Burundi: International Day of Women and Girls in Science – A career in science is a real obstacle course for women and girls

///Burundi: International Day of Women and Girls in Science – A career in science is a real obstacle course for women and girls

The UN General Assembly on 22December 2015 dedicated February 11 to women and girls of science. In Burundi, the day was celebrated for the first time ever on 18 February 2019 at the Ecole Normale Supérieure (ENS). Jointly organized by ENS, the UNESCO House of Peace and FAWE Burundi, the event brought together university professors, Ministry of Education officials, FAWE members and some female students.

In addition to the opening and closing speeches, participants were given two presentations and two testimonials from women scientists. The well-illustrated presentations by Dr. Ancille Ngendakumana (ENS) and Alice Nindorera (FAWE Burundi) focused on the history and purpose of the celebrations of this day.

The obstacles imposed on girls in education, particularly in the science, technology, engineering, and mathematics (STEM) subjects will need to be addressed in a country that aspires for sustainable development.

The Burundi population is estimated at 52% female according to the 2008 census: development is inconceivable if such a large portion of human capital is neglected.

Prejudices against the feminine gender are multi-secular and universal. The pioneers STEM, at the global level, were ignored or even opposed in their time during the first half of the last century.

In our country and in our time, we do not have time to procrastinate, given the pace of change especially in the field of STEM: it requires awareness for greater schooling of children. The first high school for boys was founded in 1924 and it was not until 18 years (1942) that one for girls was opened: it was the times back then, but still discrimination all the same. Affirmative action at the secondary level to reduce the gender gap only came into play in 1980, with the lowering of the admission marks for girls.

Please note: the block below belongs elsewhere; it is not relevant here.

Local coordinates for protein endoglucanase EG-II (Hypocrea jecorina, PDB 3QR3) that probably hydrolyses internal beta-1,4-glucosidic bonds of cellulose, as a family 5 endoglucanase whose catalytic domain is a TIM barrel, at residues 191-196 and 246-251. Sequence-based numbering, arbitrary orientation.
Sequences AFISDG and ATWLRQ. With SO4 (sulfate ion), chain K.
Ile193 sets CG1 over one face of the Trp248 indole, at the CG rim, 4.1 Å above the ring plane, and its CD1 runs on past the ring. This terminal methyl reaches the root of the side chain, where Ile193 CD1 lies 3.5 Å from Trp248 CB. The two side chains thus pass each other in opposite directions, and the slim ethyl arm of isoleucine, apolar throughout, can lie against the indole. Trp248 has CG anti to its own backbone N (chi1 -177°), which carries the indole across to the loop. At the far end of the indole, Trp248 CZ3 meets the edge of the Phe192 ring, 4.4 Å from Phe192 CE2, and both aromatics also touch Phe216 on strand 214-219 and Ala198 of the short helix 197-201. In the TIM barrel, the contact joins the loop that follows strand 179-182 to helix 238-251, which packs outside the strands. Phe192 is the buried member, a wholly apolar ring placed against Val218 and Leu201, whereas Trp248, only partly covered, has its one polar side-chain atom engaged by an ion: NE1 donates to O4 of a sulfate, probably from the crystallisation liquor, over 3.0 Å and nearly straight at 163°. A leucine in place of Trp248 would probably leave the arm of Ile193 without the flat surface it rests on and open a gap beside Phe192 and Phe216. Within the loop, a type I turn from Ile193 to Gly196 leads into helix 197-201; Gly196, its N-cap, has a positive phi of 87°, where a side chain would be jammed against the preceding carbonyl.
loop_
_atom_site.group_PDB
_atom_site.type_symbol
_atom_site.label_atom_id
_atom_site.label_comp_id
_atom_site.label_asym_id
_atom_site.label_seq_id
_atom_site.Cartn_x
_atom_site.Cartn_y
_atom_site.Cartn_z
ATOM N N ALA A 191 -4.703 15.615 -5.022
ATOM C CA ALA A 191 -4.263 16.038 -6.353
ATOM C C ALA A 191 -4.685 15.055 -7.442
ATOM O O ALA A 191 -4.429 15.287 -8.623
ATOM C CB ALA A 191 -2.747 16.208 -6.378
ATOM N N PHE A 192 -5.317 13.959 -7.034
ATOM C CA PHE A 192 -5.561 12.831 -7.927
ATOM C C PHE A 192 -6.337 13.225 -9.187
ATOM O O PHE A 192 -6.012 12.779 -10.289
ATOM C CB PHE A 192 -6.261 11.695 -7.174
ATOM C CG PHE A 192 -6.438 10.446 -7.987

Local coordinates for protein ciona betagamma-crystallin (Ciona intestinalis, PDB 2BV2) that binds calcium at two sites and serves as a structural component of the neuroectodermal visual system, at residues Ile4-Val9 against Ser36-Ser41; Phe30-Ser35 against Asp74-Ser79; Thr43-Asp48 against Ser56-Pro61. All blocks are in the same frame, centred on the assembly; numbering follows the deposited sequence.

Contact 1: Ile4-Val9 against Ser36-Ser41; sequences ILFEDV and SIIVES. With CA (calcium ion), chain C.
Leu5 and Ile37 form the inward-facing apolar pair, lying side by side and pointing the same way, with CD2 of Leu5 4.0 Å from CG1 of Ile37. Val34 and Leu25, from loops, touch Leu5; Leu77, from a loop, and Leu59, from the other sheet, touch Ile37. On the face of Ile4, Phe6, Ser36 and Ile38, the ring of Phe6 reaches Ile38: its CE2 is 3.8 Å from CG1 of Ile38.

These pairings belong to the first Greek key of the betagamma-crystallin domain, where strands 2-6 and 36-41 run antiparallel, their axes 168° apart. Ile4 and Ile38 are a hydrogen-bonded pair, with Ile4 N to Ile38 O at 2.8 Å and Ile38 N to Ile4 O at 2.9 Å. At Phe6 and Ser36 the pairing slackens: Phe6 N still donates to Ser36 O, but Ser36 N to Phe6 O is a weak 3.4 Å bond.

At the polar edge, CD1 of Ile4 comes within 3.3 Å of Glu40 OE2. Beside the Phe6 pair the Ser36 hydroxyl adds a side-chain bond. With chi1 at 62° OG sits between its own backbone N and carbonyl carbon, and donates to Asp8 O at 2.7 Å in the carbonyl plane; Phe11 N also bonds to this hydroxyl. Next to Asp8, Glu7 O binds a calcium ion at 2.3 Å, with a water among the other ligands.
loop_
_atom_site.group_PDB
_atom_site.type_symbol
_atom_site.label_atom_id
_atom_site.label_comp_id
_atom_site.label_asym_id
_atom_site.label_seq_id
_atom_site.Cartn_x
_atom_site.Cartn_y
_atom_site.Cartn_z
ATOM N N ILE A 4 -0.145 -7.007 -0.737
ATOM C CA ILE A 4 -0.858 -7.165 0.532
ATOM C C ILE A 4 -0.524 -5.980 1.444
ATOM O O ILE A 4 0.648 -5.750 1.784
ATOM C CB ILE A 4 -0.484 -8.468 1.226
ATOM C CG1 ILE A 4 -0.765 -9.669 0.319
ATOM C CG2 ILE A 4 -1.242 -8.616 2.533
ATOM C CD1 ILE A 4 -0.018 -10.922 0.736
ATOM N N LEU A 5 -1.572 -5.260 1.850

Today, some incentives such as the provision of high school and university internships for girls enrolled in science programs, are ongoing. The science pathway is important in order to increase the chances of employability in the coming years.

The testimonials given by two university professors, a physicist and a chemist, made reference to the internal obstacles of the subject to the candidate of the scientific career and external obstacles that are environmental.

According to popular opinion, the STEM field is not compatible with the dominant measures of femininity. This myth is now being debunked given the number of Burundian women who are charming, elegant and are good mothers with advanced degrees and are practising science professionals.

The battle starts in high school during the orientation to the different departments: it is assumed that girls are more inclined towards the arts, social sciences and organic natural sciences.

The final battle takes place during doctoral studies when the candidate is already a mother and is expected to spend half a decade abroad, away from her husband and children. Parents and friends readily predict the collapse of the family.

The celebrations of the day ended on a happy note with the awarding of certificates in honour to 12 women who stood out in their fight for girls’ education and the promotion of STEM. They are living role models that our society should value and whose courage should be recognized by the country.

By |2019-04-04T15:33:55+03:00April 4th, 2019|Categories: FAWE News, Featured|

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